The recent Restoration Hardware “Pop-up” warehouse sales caused quite a frenzy in the Park Avenue District and adjacent areas (and subsequently on the corner of Halleck & Sherwin where a delivery contractor has routinely log-jammed the area with trucks). Playing off the success of these events, RH Inc. has submitted an application for a conditional use permit to turn the adjoining Bon Motif & Rug Depot warehouses at 4045 Horton & 4056 Hubbard respectively, into a permanent 55,000 sq. ft. Restoration Hardware Outlet.
Representatives of RH presented plans to the Park Avenue District Committee last week of their intentions to lease & rehabilitate the historic building that is clearly not living up to its potential. The brick building holds a “Tier 2” moderate architectural significance designation which puts restrictions on what can be done to its exterior. RH would maintain the original brick facade and restore the expansive picture windows that are currently obscured by torn & tagged vinyl sale signs. The adjacent orange Bon Motif “Tilt up” warehouse space is not protected in any way.
The 40th street facing side rendering:
The Horton street facing side rendering:
The organization is looking to move away from the strip mall approach that is typical of outlet stores. RH seems to have a track record of taking its building restoration projects seriously with recent highly regarded flagship gallery stores including a previous post office in Greenwich, CT and a natural history museum in Boston (both featured in Architectural Digest).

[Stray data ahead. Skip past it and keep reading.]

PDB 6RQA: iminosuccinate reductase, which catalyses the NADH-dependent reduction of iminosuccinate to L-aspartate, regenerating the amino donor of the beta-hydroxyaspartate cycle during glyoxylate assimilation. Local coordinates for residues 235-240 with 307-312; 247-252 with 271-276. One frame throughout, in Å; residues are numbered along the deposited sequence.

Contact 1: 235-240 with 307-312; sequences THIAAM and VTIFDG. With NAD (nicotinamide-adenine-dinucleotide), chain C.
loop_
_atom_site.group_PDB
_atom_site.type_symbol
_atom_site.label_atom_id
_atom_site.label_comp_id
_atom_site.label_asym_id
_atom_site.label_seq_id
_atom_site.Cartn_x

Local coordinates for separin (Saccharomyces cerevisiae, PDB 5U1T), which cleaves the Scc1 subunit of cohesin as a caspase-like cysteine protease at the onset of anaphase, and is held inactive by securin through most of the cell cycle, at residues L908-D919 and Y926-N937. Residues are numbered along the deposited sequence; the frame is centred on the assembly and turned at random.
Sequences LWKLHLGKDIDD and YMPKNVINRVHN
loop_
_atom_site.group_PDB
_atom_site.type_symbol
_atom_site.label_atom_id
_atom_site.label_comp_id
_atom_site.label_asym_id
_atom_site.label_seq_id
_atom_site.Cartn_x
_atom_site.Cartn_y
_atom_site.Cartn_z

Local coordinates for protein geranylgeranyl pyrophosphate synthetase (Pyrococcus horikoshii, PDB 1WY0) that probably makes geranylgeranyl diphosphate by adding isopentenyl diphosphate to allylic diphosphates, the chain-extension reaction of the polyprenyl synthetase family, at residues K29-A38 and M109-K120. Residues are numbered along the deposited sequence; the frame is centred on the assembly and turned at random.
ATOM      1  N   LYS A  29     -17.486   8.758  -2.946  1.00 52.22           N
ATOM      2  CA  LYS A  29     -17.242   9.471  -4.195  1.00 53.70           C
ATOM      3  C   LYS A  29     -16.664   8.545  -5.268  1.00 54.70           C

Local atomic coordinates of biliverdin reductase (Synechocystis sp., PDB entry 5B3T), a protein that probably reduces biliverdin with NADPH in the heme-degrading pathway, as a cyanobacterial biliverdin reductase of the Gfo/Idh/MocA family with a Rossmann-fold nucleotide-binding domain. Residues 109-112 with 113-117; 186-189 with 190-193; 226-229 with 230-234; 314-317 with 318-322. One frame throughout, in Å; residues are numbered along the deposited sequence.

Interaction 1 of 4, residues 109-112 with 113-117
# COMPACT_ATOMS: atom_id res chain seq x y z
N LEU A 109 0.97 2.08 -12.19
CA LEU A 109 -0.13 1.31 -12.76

Outlet stores generally house overstocked, damaged, floor model and returned items. The items stocked will be marked down, but not at the “clearance” sale prices of a Warehouse sale event. Committee members were reassured that as an Outlet, the space would see drastically less traffic than as a Warehouse Sale/Pop-up event. “We experience is an average of ten customer per hour” noted RH Director Rob Eddington “What we estimate in maybe an hour we might experience 15 cars coming in”.
The reaction from the Park Ave Committee members was mostly favorable with the desire to open up the walls on the Horton side to include more windows. Neighborhood businesses in attendance were especially pleased with their intentions to include a lot with as many as 30 parking spaces that would mitigate the current dearth of street parking. The lot entrance would be on the Horton side shown above and the loading area would be accessed through Hubbard.
While it may be a welcome addition to the neighborhood, it’s unclear what the presence of the high-end retailer would have on the neighborhood longterm. Will their presence lure other “high-end” retail to the Park Avenue District? What will this mean for the “locally serving” retail that neighbors would like to see at the forthcoming Sherwin Williams development? RH is pursuing an aggressive timeline to open before the end of the year. Operating hours would be 10am-6pm.
[UPDATE] RH has since pulled their application with the city and the status of the project is currently in limbo.